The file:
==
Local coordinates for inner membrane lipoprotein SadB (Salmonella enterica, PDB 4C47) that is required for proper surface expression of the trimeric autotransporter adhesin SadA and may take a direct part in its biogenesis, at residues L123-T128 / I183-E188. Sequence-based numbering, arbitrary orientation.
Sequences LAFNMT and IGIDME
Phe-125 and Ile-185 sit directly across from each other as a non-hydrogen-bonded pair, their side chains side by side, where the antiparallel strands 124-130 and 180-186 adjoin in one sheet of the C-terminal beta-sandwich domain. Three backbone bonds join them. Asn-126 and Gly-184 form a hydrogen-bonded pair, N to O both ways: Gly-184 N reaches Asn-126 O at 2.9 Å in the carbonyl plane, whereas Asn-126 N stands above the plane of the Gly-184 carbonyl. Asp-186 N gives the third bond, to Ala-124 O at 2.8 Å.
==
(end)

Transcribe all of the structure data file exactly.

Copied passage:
Local coordinates for inner membrane lipoprotein SadB (Salmonella enterica, PDB 4C47) that is required for proper surface expression of the trimeric autotransporter adhesin SadA and may take a direct part in its biogenesis, at residues L123-T128 / I183-E188. Sequence-based numbering, arbitrary orientation.
Sequences LAFNMT and IGIDME
Phe-125 and Ile-185 sit directly across from each other as a non-hydrogen-bonded pair, their side chains side by side, where the antiparallel strands 124-130 and 180-186 adjoin in one sheet of the C-terminal beta-sandwich domain. Three backbone bonds join them. Asn-126 and Gly-184 form a hydrogen-bonded pair, N to O both ways: Gly-184 N reaches Asn-126 O at 2.9 Å in the carbonyl plane, whereas Asn-126 N stands above the plane of the Gly-184 carbonyl. Asp-186 N gives the third bond, to Ala-124 O at 2.8 Å.